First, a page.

Our little piece of paradise!
Common merganser tending to about 16 ducklings on Kenai Lake.
Baby barrels on Kenai Lake.
Scott made temples in the rocks.
Contentment.

After a few days, the siren song of the open road called to us and we headed south to check out the fishing town of Homer. On our way, we stopped in to check out a potential free campground for the night about 20 miles north of Homer. Once we were there we decided that Homer wasn’t going anywhere anytime soon. Whiskey Gulch was the name of the site and it managed to lull us into staying for a few days. We found a spot tucked away in the trees with hardly any garbage and only one pile of human feces to bury. Again, outhouse less than 100 yards away…

Making ourselves at home in Whiskey Gulch.

The beach was wide and full of birds! We took a walk along the beach and watched the seagulls try in vain to eat the scraps thrown out by the fishermen. Two dozen seagulls are no match for one bald eagle family! We enjoyed watching the flow of life around our new campsite. When the tide was up fishermen would launch their boats from the beach and then clean their catch in the creek flowing through the campsite. I chatted up a couple fishermen about their catch and fishing in Alaska in general and was gifted with a big bag of freshly caught halibut! It was so delicious! It has been a very long time since I have had the opportunity to eat truly fresh fish. Yum.

Yup, long walks on the beach were had.
Those mountains across the bay are active volcanoes!
These little birds had plenty of attitude!
Yes, please! Fresh halibut!

After a few days of Alaskan beach life, we pulled our stakes and again headed for Homer. One pitstop! On the way, we had to make a visit to Anchor Point. This is the westernmost drivable point (connected by a highway system) in all of the Americas. It took us a bit to find the sign marking the point but it is about the journey, not the destination, right? Anchor Point is really just a park for fisher people. There are tractor launch operators there who can launch your boat in any tide. No waiting for high tide on Anchor Point! The tractors are huge! I was impressed by the free lifejackets for kids offered at the boat launches. That is right. Kids don’t float.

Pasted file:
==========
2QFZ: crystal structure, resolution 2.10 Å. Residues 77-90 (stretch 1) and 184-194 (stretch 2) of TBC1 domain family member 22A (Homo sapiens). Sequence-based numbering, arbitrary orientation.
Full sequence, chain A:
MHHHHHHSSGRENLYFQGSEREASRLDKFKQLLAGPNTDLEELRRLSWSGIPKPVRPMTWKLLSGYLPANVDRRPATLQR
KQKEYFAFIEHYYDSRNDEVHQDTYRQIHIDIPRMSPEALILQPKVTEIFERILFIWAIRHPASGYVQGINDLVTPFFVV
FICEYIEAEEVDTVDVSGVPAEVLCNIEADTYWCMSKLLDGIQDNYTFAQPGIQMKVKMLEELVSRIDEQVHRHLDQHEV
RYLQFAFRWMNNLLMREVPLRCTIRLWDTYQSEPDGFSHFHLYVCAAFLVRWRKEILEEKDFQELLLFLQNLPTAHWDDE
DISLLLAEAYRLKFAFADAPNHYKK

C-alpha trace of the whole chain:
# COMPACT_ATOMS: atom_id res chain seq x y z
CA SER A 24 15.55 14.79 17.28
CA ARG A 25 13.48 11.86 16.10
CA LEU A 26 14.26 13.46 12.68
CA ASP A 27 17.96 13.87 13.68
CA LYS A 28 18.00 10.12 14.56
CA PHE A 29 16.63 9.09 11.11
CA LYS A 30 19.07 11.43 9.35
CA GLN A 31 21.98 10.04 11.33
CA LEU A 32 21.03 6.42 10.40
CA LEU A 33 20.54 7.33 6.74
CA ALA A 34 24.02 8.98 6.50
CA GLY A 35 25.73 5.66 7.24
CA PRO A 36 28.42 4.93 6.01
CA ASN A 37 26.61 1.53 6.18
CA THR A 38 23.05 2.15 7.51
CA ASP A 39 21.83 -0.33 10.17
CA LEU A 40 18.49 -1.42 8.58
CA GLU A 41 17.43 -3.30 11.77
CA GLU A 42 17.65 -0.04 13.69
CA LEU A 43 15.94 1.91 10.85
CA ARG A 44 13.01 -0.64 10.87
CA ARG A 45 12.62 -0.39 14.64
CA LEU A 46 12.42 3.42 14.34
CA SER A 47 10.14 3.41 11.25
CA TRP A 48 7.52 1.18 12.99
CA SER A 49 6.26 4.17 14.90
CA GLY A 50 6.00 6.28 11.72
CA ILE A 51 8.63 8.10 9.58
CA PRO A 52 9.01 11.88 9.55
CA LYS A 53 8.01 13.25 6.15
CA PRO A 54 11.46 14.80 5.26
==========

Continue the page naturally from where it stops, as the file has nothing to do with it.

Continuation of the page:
As west as we are going to get!
Boat launching tractor at Anchor Point.
I like the lifejacket loaning stations at the boat ramps in Alaska.
What are you looking at?
Eagles are awkward too sometimes.

When we finally made it to Homer we were a bit overwhelmed by the commercial aspect of the town. It felt like Pier 39 down in San Francisco. Lots of tourist souvenir shops and ice cream shops and coffee shops and bars and restaurants and tour operators. Since we are trying really hard not to be parted with our money we mostly just toured on through. Mostly. We did stop at a winery for a tasting. Wine in Alaska? Yup. It was made primarily with tree fruit, berries, and some imported grapes. Sweet stuff. We opted not to purchase a bottle but if your palate is tuned to sweet wine this would be the place for you! We also dropped into the Homer Brewing Company. We shared a flight and followed up with a pint of our favorite from the flight. Also, there was an oyster food truck in the parking lot. I got a small plate of oysters to go with my pint. They were the very best oysters I have ever tasted in my entire life. The best! Raw with a drizzle of lemon and fresh onion in a super light vinegar sauce. Amazing. Scott even tried one. I think his reaction ran somewhere along the lines of, “if you like oysters, those would be good ones.” I’m taking that as wholehearted agreement with my assertion that they were the best. EVER!

Honey let me be your salty dawg…
Scott, ‘warming-up’ to being in bear country.
Perfection.